New Tests from Public Data

Butte’s current position at a large health system has him focused on electronic health records, but his previous research dealt with harnessing public molecular data available on the internet to answer new questions. For example, when he was at Stanford University, he received his first large National Institutes of Health grant to gather RNA expression data sets across many diseases, and he used the information to help create a prototype diagnostic test for preeclampsia. Although it is a large cause of maternal and fetal death, Butte says that the diagnostic testing for preeclampsia “is ancient.”

Butte’s team wrote programs to screen the publicly available data from 266 experiments for commonalities to identify potential markers that could be used in a blood test. After publishing their results, Butte and his colleagues tapped into Silicon Valley investors who supplied more than $2 million in start-up funds for a company to develop the blood test, which has advanced into clinical trials. “This is the new way science has to continue out of our labs,” he says.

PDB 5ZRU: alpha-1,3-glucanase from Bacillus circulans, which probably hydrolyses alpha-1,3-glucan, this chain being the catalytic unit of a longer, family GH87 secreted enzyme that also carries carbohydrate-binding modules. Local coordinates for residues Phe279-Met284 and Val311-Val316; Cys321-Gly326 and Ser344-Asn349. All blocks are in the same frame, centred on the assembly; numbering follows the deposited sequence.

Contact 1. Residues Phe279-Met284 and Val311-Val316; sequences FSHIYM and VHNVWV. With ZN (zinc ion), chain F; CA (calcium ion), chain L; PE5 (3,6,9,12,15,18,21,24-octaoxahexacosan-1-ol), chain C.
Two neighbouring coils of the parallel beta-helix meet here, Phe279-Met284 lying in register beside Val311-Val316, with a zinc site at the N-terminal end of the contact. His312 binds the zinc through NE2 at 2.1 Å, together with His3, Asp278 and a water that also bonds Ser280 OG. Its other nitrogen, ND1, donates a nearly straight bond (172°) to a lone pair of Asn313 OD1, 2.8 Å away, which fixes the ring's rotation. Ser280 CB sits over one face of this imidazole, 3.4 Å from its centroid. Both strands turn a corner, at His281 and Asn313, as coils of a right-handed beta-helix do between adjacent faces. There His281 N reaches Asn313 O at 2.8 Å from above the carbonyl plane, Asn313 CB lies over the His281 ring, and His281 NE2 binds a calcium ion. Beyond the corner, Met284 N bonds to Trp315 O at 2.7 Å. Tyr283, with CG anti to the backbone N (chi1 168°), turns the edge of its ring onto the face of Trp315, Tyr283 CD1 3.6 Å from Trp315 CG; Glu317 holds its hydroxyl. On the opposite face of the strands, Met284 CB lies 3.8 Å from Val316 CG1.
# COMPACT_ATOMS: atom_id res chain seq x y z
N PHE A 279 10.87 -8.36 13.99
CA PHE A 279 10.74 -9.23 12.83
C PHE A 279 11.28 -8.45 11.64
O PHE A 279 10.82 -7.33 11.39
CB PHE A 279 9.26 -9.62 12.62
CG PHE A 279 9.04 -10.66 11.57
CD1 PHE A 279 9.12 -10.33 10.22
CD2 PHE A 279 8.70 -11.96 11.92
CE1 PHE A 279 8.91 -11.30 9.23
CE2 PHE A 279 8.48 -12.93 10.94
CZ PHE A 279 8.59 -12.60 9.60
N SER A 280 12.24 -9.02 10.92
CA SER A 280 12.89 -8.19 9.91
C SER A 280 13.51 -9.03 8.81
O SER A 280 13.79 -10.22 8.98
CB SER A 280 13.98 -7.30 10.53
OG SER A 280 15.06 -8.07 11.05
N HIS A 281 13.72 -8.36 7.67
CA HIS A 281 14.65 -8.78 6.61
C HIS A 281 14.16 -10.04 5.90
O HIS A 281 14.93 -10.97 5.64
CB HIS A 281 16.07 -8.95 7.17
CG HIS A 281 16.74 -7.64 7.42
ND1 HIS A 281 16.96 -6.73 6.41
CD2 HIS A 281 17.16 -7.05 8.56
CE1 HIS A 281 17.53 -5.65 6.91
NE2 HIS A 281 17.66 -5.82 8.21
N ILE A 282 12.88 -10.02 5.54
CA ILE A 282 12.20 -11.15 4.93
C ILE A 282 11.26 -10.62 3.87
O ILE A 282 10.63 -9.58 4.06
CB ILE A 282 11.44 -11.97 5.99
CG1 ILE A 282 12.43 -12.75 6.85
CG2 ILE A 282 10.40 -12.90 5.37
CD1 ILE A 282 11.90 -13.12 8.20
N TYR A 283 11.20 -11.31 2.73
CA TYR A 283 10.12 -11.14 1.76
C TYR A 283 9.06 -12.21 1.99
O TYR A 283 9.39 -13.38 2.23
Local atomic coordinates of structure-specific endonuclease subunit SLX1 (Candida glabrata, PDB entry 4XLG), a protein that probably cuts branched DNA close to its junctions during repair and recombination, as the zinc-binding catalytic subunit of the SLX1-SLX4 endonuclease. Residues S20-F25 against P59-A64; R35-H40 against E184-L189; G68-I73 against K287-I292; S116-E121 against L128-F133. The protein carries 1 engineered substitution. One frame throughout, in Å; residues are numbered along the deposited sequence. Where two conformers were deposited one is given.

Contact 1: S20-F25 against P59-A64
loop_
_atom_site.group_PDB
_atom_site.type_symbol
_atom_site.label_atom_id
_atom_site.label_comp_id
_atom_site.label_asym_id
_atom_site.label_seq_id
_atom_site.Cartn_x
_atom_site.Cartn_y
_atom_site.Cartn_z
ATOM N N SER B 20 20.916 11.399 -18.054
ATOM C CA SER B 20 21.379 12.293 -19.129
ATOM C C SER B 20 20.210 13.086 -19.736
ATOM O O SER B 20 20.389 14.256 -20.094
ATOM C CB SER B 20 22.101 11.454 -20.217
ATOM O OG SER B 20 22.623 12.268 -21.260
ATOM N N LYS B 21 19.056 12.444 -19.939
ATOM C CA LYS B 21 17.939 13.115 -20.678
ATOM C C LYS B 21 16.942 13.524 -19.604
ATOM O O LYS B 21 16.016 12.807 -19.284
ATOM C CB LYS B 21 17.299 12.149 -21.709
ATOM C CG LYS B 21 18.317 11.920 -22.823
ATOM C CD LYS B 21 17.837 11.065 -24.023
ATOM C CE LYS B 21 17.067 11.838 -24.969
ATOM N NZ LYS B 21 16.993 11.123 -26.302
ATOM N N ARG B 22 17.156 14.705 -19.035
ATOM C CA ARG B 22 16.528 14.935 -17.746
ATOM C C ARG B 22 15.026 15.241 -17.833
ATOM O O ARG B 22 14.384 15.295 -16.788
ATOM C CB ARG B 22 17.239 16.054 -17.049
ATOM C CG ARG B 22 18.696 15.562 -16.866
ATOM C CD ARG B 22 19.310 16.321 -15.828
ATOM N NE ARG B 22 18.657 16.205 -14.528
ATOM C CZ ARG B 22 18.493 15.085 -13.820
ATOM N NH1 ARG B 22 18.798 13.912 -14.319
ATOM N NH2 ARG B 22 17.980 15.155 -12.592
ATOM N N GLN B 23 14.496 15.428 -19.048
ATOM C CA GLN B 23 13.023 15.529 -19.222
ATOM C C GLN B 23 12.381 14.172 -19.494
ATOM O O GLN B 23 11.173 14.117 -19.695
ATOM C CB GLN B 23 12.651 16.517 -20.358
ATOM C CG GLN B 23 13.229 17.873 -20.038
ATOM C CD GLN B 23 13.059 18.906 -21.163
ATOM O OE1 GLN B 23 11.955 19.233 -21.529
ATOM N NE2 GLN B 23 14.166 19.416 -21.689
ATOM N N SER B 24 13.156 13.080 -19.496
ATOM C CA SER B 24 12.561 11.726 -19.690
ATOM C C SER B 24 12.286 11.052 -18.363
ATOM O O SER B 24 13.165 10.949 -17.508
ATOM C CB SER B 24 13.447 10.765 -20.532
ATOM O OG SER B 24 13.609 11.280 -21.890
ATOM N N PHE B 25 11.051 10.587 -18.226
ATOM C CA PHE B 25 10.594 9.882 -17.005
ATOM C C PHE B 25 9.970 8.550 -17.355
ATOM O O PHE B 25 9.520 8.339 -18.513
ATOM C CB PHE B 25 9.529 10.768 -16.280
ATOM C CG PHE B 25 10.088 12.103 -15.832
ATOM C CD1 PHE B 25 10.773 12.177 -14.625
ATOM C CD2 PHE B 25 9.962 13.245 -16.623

New Uses for Old Drugs

Given that it costs billions of dollars to develop new drugs, Butte has also pioneered techniques of using large sets of existing molecular data to circumvent these costs by repositioning — finding new uses for — old drugs. There are famous examples of this process happening serendipitously: The antihypertensive/cardiac drugs minoxidil and sildenafil found much larger markets when they were marketed for their “side effects” of causing hair growth and combatting erectile dysfunction, respectively. “Instead of finding these new uses by accident, how about we try find them on purpose by using public data? The raw data of the best scientists in the world is sitting on the internet,” Butte says.